Winston Ho 何嶸.
University of New Orleans,
Department of History 紐奧良大學歷史學系.
2016 July 1 (rewritten on 2018 March 19).
The Louisiana Saltwater Marshland is one of the most productive but harshest environments in the world. Saltwater kills the cypress trees that live in the adjacent swamps, so there is no shade from the relentless summer sun. Only tall grass grows on the many low-lying islands of the marsh. The air is hot and humid and filled with mosquitoes. Alligators lurk in the waters below. Tropical storms from the Gulf threaten to destroy homes and entire communities.
However, the marsh is also filled with seafood and wild game, and salt deposits and oil fields can be found far beneath the surface. Despite the hazards, people have survived and flourished in the Louisiana Marsh since pre-history, as evidenced by the ancient middens, artificial islands of discarded bones and shells, left behind over the centuries by Native Americans. European fishermen and trappers have settled here since French and Spanish Colonial rule. Croatians introduced oyster farming to the marshland, and Sicilians introduced their boat-building skills. Germans, Isleños, Cajuns, and many others have called the Louisiana Marsh home.
And in the 1800s, the Chinese and Filipinos settled in the Louisiana Marshland. Filipino fishermen may have introduced their shrimp fishing and preservation techniques to Louisiana, and in the early 1800s, they may have built the first platform villages — built on submerged pilings and connected by walkways over the islands of the marsh. And while the Filipinos were probably subsistence fishermen, catching shrimp to feed their own families, the Chinese merchants may have commercialized Louisiana shrimp fishing in the 1870s, building the first great drying platforms to preserve seafood on an industrial scale, for export to markets around the world. Dried shrimp 蝦米 is a traditional form of preserved seafood, a food source that would otherwise spoil quickly. The primary market for Louisiana dried shrimp are the Chinatowns of the Americas and the cities of East Asia, where the shrimp is cooked in rice dishes, stir-fries, and many other dishes.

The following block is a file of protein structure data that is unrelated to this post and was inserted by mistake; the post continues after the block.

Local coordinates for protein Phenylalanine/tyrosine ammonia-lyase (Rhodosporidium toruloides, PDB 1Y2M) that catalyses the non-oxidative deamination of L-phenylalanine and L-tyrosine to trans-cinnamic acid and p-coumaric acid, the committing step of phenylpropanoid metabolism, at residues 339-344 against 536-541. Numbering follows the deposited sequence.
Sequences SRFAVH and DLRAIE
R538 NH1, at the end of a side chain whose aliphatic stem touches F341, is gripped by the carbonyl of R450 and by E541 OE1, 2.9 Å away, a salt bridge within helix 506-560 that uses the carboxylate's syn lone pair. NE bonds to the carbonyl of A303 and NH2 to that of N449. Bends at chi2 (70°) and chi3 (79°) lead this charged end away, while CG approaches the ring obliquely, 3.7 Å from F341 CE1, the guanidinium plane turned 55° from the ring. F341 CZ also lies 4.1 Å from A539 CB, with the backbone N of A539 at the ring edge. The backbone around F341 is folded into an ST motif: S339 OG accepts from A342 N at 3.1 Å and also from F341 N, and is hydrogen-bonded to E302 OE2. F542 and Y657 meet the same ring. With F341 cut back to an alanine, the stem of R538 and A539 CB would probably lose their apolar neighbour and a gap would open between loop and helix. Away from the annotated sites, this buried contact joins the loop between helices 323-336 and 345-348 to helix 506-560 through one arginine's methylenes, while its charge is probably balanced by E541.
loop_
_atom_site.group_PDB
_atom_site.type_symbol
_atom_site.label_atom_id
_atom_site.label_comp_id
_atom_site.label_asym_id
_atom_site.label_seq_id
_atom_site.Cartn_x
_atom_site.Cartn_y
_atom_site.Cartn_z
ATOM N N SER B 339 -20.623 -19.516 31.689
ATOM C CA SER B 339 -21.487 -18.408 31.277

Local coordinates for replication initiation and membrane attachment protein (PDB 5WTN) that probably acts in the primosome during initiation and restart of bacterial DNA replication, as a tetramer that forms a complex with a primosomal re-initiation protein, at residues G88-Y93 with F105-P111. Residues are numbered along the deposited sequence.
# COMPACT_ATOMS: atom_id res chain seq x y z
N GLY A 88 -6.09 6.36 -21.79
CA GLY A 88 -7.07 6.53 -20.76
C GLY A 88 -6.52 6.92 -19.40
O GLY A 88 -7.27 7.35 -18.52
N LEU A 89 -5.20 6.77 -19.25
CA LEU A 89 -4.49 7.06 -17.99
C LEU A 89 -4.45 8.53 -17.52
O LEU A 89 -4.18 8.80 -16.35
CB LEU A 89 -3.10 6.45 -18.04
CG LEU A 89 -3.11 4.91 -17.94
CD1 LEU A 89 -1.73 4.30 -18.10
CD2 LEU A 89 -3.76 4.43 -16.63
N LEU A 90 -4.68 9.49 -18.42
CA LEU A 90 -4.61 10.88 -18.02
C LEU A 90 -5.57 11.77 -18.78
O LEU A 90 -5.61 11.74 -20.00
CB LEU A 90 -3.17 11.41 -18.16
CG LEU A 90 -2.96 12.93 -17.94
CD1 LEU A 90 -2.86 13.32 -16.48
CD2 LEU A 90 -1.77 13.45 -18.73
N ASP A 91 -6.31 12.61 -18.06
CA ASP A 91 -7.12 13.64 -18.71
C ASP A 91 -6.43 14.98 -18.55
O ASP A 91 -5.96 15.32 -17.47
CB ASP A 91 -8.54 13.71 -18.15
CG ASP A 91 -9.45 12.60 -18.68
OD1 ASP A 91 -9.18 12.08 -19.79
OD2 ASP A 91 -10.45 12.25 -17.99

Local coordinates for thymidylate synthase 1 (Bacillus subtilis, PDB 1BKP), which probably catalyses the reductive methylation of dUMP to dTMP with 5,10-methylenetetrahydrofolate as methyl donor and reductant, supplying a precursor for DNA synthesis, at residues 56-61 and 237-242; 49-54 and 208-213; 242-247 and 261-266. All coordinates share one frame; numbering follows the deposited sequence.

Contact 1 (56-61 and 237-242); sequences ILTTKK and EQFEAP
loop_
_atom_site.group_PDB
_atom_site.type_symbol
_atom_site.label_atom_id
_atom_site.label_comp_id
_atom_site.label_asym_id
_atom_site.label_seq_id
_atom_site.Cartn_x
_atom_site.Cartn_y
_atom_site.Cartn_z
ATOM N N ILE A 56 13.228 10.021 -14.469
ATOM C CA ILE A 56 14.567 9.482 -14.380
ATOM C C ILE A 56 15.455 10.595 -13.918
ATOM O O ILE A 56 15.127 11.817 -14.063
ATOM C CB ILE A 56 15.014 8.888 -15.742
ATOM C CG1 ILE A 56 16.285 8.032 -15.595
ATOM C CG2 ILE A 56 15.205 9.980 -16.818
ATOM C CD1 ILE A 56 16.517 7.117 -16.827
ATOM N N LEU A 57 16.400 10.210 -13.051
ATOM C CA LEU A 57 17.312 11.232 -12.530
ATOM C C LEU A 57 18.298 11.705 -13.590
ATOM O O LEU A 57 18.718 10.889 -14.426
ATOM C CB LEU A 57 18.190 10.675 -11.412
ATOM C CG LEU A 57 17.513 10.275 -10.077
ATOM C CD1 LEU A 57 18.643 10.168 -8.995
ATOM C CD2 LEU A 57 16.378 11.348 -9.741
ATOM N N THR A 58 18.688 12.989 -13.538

By twentieth-century, dozens of platform villages had been established throughout Southeast Louisiana, each built around its own dedicated seafood drying platform. The earliest known drying platform was Bayou Defond, built by a former rice grower named Lee Yat as early as 1869. But the largest of the platform villages was Manila Village 馬尼拉村, probably founded in the 1880s by a Filipino fisherman and immigrant named Quintin De La Cruz.
Located on a collection of small islands in the northern marshes of Barataria Bay in Jefferson Parish, Manila Village commanded an enviable position near a series of bayous that led to the Harvey Canal, the Mississippi River, and the Chinese merchants in New Orleans. At the turn of the century, its giant drying platform may have been as large as two football fields in size, nearly twice the size of the other great platforms. Manila Village had a seasonal population of over 200 people during the shrimp season. Manila Village itself was surrounded by several nearby satellite communities, including Cabanash, Clark Cheniere, Camp Dewey, and Bassa Bassa, each with its own population of up to 100 people.
Little is known about the early history of Manila Village, beyond the oral traditions of the Filipino descendants themselves, and a few vague rumors from historic newspaper articles. But in the summer of 1911, at the height of the shrimp season, a famous artist named Frank Schoonover from Harper’s Monthly magazine became one of the first journalists to visit Manila Village. Schoonover created some of the earliest illustrations of this community, and he wrote a detailed description of his visit. His article was published under the title “In the Haunts of Jean Lafitte” on 1911 Dec. in Harper’s Monthly (p. 80-91). The complete article can be found at either HathiTrust or the Internet Archive.
Pages 80-81 describes Schoonover’s journey to the remote settlement on one of the earliest gasoline-driven powerboats. Pages 82-83 describes how the people lived. Entire families, mostly Filipino fishermen with their wives and children, lived in their own private homes. Bachelors lived in another part of the village in communal dormitories. Page 85 describes Schoonover’s brief encounter with a Chinese fishing boat from the Chinese village of Bassa Bassa.